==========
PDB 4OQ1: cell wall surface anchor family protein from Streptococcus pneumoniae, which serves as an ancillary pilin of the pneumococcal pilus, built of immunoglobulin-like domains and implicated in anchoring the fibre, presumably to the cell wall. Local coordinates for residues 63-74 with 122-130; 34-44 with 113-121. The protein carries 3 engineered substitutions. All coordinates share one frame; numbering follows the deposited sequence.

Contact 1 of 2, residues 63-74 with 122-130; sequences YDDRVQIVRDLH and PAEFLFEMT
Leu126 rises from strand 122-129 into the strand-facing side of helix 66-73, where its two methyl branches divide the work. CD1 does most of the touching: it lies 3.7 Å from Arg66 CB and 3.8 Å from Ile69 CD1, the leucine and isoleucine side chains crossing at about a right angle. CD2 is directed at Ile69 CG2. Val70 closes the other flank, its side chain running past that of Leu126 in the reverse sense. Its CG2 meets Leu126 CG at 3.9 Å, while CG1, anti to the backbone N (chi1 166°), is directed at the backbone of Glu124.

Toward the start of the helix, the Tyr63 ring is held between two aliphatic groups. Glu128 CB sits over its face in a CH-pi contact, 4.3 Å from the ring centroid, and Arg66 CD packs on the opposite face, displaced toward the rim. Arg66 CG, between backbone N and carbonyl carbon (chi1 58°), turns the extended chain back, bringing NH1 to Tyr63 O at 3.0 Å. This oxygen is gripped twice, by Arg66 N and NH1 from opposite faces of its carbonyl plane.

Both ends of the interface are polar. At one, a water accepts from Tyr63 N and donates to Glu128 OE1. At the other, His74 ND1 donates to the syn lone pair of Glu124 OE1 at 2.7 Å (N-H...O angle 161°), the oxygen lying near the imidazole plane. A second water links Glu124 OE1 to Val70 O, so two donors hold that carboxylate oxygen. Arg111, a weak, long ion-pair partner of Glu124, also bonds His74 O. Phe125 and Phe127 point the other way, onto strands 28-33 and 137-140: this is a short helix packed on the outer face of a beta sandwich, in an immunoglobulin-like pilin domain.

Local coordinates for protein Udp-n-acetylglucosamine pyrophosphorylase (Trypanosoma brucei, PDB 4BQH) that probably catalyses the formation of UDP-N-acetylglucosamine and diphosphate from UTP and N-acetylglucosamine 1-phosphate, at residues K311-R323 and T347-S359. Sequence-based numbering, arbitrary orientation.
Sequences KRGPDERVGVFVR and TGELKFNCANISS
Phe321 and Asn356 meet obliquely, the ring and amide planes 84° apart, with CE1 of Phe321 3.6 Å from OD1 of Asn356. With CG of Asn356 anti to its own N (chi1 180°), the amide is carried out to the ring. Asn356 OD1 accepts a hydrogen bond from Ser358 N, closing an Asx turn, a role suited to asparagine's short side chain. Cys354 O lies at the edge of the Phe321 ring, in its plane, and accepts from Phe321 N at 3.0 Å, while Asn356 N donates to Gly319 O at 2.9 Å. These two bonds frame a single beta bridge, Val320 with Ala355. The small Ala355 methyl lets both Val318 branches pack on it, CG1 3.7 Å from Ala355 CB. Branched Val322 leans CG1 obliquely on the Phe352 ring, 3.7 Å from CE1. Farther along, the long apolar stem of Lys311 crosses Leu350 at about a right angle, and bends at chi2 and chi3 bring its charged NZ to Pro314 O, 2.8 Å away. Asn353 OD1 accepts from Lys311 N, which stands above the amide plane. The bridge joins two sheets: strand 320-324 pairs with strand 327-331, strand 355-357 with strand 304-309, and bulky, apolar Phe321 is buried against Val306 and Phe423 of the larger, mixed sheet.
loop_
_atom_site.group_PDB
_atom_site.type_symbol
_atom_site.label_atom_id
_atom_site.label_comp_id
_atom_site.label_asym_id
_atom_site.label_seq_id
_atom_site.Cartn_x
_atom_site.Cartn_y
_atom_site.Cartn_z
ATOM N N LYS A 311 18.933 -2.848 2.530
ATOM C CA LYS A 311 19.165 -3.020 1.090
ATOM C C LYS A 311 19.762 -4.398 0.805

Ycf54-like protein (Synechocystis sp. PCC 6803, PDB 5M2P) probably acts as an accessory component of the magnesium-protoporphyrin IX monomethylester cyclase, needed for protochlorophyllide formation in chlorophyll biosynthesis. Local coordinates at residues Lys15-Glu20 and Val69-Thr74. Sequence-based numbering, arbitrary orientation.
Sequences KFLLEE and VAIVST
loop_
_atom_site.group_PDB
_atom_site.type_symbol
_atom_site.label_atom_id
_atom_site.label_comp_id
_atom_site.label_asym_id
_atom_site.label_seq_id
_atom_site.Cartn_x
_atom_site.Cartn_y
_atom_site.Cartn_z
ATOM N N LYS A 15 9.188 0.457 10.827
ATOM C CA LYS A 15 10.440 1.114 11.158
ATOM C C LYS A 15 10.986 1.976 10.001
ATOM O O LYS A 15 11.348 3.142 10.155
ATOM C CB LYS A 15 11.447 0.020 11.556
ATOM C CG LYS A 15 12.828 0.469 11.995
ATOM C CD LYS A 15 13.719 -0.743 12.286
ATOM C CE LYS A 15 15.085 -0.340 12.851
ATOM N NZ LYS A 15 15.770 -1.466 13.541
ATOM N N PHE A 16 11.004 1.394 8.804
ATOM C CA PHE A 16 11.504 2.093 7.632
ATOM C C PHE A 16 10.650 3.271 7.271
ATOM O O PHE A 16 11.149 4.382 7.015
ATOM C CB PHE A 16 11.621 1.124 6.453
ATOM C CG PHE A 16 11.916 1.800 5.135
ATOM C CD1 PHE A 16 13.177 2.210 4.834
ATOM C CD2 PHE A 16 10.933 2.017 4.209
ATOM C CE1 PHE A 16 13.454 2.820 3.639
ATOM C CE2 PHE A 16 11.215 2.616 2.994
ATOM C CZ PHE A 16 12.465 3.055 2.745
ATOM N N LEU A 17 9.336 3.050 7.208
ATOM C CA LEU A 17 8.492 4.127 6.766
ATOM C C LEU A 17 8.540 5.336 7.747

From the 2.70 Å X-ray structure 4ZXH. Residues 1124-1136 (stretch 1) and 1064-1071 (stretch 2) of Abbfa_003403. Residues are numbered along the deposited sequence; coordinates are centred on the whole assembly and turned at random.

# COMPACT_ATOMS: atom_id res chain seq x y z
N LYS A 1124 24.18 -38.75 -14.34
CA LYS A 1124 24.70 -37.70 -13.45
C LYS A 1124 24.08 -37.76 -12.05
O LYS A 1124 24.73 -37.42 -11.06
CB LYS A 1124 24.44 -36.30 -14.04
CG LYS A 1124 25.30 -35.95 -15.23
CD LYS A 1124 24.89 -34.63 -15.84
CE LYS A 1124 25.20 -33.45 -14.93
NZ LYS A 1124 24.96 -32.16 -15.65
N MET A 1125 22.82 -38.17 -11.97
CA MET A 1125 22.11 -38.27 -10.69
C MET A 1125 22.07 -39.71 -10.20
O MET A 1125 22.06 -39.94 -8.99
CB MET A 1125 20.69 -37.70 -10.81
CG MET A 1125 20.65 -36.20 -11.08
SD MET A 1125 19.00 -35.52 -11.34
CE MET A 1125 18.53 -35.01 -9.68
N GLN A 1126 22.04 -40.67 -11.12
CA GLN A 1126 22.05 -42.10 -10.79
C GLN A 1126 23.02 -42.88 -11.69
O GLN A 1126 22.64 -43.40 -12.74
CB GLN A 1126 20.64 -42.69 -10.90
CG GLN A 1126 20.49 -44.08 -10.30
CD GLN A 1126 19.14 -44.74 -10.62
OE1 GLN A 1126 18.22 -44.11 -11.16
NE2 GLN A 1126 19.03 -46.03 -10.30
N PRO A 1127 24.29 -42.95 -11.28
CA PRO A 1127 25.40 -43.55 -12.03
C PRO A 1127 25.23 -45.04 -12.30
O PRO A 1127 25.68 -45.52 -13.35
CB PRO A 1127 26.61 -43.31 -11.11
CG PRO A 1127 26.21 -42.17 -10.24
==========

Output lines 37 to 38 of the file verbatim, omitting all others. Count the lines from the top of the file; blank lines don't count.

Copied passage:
ATOM O O LYS A 15 11.348 3.142 10.155
ATOM C CB LYS A 15 11.447 0.020 11.556